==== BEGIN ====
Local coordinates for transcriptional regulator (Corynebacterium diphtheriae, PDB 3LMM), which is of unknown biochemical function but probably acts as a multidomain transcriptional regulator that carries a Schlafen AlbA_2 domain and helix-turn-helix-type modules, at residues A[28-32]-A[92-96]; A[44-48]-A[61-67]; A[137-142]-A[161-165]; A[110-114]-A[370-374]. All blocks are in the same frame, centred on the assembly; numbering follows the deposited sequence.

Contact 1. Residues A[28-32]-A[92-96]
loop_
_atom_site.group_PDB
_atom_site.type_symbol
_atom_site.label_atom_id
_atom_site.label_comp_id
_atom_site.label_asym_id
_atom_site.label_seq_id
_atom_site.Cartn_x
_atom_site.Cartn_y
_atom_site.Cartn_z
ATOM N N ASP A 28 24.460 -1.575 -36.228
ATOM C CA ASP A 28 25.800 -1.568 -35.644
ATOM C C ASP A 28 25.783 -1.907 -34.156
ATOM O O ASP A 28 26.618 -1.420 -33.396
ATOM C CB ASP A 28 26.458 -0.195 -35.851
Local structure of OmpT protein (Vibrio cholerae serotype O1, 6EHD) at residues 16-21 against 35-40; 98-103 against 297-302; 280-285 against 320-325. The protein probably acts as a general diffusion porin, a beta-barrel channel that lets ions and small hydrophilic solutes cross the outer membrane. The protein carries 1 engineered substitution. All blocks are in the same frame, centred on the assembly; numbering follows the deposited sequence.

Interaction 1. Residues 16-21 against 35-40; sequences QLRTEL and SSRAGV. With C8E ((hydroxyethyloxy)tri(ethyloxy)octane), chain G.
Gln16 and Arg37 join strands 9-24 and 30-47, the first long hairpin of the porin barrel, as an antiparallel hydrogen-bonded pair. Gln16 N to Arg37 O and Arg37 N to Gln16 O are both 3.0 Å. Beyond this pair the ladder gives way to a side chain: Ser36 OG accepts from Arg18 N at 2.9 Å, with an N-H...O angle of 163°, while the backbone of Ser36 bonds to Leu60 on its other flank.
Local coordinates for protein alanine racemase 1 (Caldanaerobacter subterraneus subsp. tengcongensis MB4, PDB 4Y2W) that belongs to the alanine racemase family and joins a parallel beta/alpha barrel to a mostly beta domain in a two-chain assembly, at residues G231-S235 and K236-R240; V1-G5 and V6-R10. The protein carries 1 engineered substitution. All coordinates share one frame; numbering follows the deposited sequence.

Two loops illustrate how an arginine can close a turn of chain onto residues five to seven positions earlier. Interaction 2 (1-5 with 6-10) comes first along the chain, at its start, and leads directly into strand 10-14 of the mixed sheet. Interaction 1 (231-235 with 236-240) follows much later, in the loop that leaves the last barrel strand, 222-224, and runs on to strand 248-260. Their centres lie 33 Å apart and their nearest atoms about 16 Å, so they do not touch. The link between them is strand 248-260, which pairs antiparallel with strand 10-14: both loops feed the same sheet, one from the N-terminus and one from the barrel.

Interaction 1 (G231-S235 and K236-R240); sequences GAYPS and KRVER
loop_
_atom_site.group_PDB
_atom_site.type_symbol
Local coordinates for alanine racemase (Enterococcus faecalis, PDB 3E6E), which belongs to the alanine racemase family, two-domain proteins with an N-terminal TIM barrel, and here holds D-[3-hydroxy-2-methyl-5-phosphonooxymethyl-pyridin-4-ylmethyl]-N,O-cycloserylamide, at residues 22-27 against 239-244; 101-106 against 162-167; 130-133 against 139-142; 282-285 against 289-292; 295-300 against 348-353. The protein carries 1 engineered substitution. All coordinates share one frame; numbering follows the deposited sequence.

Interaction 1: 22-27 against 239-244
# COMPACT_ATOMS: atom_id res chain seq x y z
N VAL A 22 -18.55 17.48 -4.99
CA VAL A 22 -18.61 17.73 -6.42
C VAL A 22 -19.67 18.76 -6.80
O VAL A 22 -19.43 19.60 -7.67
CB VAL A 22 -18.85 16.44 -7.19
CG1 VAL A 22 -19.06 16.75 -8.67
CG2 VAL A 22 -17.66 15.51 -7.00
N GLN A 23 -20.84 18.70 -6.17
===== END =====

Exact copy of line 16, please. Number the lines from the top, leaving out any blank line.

ATOM O O ASP A 28 26.618 -1.420 -33.396